The eastern African nation of Tanzania is famous for its great natural wealth. It is also one of the continent’s most culturally diverse places. The culture of the country is an amalgamation of the cultures of its resident tribes that number over 120.
Tanzania’s landscape varies throughout the country and includes long coastlines along the Indian Ocean, massive lakes, offshore islands, mountains, plateaus, and dense forests. The country also has a long history of settlement by people with various origins, including Arabs, European colonists, and other immigrants from various foreign lands. The country’s geography and history have also contributed greatly to its rich culture.
6. Religion In Tanzania
A majority of the Tanzanians are Christians. Muslims account for about 35.2% of the population. Only about 1.8% of Tanzanians adhere to folk religions. Many Christians and Muslims in the country blend their traditional rituals and customs with those of Christianity or Islam.
5. Tanzanian Cuisine
The cuisine in Tanzania is widely varied and distinct. Spicy dishes are popular in the coastal regions and coconut milk is generously used. In the interiors, rice and bread are part of the staple diet. Grilled meat and chicken, fish, plantains, cassava, beans, spinach, etc., are eaten. The kisusio, a soup prepared from boiled animal bones and meat, is consumed here. Coconut or groundnut rolls, rice cakes, dates, pan grilled grasshoppers, grilled gizzards, etc., are popular snacks.
Tea is usually taken with chapati or bread, and/or eggs for breakfast. Coffee is consumed in the evening. Various types of alcoholic drinks like Kilimanjaro beer, Serengeti beer, Banana Wine, etc., are produced in the country.
4. Literature And Art In Tanzania
As most of the local languages of Tanzania are expressed orally, written literature in these languages is sparse. They are mostly limited to dictionaries, and some work published by Christian missionaries or researchers. Kiswahili, the national language of the country, however, has a rich history. Both prose and poetry have been published in this language.
The artisans and artists in Tanzania are primarily supported by the thriving tourist industry. Tourists love the exotic handicrafts of Tanzania and carry them back as souvenirs. The Makonde carvers of ebony are among the most famous artisans in the country. Paintings of local wildlife and tribal life, tribal jewelry, intricately woven baskets, handcrafted home decor items, etc., are popular among the tourists visiting Tanzania.
3. Music And Dance In Tanzania
The various ethnic groups inhabiting Tanzania have their own distinct dance and music forms. Although such music and dance were confined to local celebrations of the tribes in the past, the government of Tanzania is currently trying to promote the same at national and international levels. Local artists are sent to international music and dance festivals to represent Tanzania. Cultural festivals held in the country are often accompanied by traditional tribal music and dance performances. Public service messages about health and social issues are often conveyed to the public via such performances.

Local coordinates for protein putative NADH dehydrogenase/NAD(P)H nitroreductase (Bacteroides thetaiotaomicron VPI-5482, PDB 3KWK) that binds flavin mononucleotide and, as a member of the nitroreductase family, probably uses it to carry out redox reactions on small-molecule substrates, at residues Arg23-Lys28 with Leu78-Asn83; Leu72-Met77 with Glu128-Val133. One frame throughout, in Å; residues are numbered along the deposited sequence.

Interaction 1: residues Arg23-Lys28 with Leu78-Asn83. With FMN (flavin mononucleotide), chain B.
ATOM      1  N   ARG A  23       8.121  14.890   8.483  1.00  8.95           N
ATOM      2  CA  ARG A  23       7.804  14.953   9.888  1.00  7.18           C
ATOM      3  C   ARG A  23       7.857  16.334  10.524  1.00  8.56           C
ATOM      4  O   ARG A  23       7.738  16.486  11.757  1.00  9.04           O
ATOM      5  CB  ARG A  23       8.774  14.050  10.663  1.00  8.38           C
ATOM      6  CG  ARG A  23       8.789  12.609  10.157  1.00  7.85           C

Western clothing is becoming increasingly popular in Tanzania, especially in urban areas. The tribes of the country have their distinct clothes, headgears, and body art forms. The kanga is a very useful piece of garment for the females. It is a vibrant rectangular cloth with elaborate designs. The cloth can be used to make slings to carry babies. It can also be worn as a head cover, dress, skirt, or even shawl.
1. Life In A Tanzanian Society
Roles of males and females are usually well-defined in a traditional Tanzanian society, especially in rural areas. However, many people in society are now beginning to question these traditional gender roles. Even still, generally males in the family are favored over females when it comes to inheritance with the exception of a few matrilineal tribes.
The customs and rituals of traditional marriages in a Tanzanian society vary by ethnic group. Generally, inter-clan marriages are not encouraged. In most marriages, the groom needs to pay a dowry to the bride’s family in exchange for the bride. The value of the dowry is negotiated between the two families.
Tanzanians, especially those in rural areas, live as extended families. The head of the family is usually the oldest man in the family. Children are raised by the parents with help from close relatives, neighbors, and friends.
Tanzanians discourage public show of affection and emotion. In urban places, however, boys and girls usually mix freely. Women in rural areas are usually subjected to stricter rules than men. They are not allowed to talk loudly, smoke, or disobey their husbands. Elders enjoy a privileged position in society and are respected for their wisdom and experience.